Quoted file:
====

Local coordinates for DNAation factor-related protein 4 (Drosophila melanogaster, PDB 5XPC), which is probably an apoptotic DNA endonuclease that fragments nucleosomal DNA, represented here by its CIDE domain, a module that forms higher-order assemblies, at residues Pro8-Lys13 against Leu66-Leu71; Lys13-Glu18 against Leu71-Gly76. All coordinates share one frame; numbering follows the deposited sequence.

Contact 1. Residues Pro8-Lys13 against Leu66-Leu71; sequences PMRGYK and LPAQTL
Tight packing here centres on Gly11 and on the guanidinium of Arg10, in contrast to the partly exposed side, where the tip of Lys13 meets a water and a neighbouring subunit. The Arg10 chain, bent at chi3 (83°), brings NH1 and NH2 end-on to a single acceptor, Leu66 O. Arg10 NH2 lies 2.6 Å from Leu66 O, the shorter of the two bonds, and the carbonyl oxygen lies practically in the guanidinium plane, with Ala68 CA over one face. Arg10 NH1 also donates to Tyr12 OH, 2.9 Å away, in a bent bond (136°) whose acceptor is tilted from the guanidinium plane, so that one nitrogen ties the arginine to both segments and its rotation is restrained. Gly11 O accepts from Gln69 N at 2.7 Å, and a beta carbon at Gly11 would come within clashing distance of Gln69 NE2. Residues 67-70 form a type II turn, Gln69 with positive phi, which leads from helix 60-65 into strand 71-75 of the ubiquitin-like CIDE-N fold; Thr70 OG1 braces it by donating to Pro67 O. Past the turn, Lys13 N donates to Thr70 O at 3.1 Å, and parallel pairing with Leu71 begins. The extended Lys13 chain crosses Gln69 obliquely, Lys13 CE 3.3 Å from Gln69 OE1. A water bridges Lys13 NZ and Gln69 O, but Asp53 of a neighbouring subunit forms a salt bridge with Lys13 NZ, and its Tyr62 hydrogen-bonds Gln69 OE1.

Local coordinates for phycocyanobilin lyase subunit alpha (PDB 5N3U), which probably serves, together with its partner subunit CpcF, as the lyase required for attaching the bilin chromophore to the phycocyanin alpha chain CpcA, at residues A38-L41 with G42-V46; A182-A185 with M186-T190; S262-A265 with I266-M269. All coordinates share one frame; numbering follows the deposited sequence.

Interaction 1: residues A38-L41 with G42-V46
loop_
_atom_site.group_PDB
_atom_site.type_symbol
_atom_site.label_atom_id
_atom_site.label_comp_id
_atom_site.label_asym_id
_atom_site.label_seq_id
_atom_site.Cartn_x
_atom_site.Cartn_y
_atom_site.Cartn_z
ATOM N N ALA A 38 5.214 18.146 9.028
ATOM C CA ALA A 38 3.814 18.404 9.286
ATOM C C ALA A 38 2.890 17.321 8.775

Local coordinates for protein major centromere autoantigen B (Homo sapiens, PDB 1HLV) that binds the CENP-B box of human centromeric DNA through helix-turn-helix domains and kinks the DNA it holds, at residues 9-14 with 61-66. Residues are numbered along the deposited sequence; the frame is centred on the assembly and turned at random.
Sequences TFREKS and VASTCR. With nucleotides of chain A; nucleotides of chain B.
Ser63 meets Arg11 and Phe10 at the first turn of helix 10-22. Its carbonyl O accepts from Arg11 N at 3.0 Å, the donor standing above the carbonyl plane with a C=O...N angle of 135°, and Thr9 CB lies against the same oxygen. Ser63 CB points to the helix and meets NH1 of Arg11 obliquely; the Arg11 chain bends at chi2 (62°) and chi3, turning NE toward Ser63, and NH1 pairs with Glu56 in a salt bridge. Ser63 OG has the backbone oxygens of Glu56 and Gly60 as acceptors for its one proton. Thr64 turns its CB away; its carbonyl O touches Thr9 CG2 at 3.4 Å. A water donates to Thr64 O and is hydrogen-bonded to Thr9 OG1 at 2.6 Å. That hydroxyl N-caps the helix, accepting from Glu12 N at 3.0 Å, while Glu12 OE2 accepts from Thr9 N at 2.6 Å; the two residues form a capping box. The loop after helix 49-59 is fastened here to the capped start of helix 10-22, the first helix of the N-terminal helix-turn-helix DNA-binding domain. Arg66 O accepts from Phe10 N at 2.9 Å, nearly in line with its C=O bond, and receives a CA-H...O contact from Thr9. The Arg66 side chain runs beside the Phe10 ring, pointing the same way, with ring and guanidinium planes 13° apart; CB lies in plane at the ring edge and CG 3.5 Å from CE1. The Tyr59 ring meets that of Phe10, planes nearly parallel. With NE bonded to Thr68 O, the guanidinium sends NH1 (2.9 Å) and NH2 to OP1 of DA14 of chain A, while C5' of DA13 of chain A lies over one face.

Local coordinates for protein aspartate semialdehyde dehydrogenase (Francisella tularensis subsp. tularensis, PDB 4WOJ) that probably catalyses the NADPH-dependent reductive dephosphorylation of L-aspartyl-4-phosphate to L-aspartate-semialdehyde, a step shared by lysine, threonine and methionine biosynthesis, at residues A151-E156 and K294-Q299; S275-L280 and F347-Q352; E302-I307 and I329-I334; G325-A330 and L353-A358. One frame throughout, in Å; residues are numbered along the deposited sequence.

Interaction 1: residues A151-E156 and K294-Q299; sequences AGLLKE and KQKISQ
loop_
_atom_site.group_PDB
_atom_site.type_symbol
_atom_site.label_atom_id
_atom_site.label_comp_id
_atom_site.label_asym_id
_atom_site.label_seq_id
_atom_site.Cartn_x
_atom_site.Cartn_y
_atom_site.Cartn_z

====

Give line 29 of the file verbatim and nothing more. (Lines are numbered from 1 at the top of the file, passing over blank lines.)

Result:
_atom_site.label_asym_id